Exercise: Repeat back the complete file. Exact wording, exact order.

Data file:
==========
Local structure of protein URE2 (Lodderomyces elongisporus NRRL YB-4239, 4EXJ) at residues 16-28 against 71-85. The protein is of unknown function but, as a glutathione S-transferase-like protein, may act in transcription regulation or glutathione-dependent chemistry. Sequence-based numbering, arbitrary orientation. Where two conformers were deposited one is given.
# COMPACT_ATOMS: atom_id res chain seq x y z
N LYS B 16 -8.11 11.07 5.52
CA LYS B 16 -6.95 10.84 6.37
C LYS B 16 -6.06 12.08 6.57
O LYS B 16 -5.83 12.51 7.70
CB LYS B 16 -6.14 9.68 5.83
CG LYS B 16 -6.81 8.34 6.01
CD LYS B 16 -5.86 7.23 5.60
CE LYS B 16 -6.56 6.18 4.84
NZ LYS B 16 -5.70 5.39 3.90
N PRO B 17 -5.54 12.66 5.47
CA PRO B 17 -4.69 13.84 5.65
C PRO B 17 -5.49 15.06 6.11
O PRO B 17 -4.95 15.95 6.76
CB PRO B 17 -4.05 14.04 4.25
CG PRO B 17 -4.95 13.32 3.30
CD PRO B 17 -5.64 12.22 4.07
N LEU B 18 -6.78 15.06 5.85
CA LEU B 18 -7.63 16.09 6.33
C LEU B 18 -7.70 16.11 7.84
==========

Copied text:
Local structure of protein URE2 (Lodderomyces elongisporus NRRL YB-4239, 4EXJ) at residues 16-28 against 71-85. The protein is of unknown function but, as a glutathione S-transferase-like protein, may act in transcription regulation or glutathione-dependent chemistry. Sequence-based numbering, arbitrary orientation. Where two conformers were deposited one is given.
# COMPACT_ATOMS: atom_id res chain seq x y z
N LYS B 16 -8.11 11.07 5.52
CA LYS B 16 -6.95 10.84 6.37
C LYS B 16 -6.06 12.08 6.57
O LYS B 16 -5.83 12.51 7.70
CB LYS B 16 -6.14 9.68 5.83
CG LYS B 16 -6.81 8.34 6.01
CD LYS B 16 -5.86 7.23 5.60
CE LYS B 16 -6.56 6.18 4.84
NZ LYS B 16 -5.70 5.39 3.90
N PRO B 17 -5.54 12.66 5.47
CA PRO B 17 -4.69 13.84 5.65
C PRO B 17 -5.49 15.06 6.11
O PRO B 17 -4.95 15.95 6.76
CB PRO B 17 -4.05 14.04 4.25
CG PRO B 17 -4.95 13.32 3.30
CD PRO B 17 -5.64 12.22 4.07
N LEU B 18 -6.78 15.06 5.85
CA LEU B 18 -7.63 16.09 6.33
C LEU B 18 -7.70 16.11 7.84